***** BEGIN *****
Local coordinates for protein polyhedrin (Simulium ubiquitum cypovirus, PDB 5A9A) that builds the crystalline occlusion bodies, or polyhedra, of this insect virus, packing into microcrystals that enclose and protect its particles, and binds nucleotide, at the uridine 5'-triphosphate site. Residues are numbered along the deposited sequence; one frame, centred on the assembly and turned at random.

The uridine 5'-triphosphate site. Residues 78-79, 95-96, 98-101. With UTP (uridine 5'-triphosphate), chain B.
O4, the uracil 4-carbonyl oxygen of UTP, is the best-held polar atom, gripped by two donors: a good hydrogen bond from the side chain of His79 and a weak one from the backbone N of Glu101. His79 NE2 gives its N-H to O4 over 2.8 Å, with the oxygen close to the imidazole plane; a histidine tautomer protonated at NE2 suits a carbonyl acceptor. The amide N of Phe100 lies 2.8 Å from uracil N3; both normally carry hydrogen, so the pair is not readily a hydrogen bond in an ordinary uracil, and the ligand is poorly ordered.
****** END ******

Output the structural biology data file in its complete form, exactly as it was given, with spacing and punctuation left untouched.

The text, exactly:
Local coordinates for protein polyhedrin (Simulium ubiquitum cypovirus, PDB 5A9A) that builds the crystalline occlusion bodies, or polyhedra, of this insect virus, packing into microcrystals that enclose and protect its particles, and binds nucleotide, at the uridine 5'-triphosphate site. Residues are numbered along the deposited sequence; one frame, centred on the assembly and turned at random.

The uridine 5'-triphosphate site. Residues 78-79, 95-96, 98-101. With UTP (uridine 5'-triphosphate), chain B.
O4, the uracil 4-carbonyl oxygen of UTP, is the best-held polar atom, gripped by two donors: a good hydrogen bond from the side chain of His79 and a weak one from the backbone N of Glu101. His79 NE2 gives its N-H to O4 over 2.8 Å, with the oxygen close to the imidazole plane; a histidine tautomer protonated at NE2 suits a carbonyl acceptor. The amide N of Phe100 lies 2.8 Å from uracil N3; both normally carry hydrogen, so the pair is not readily a hydrogen bond in an ordinary uracil, and the ligand is poorly ordered.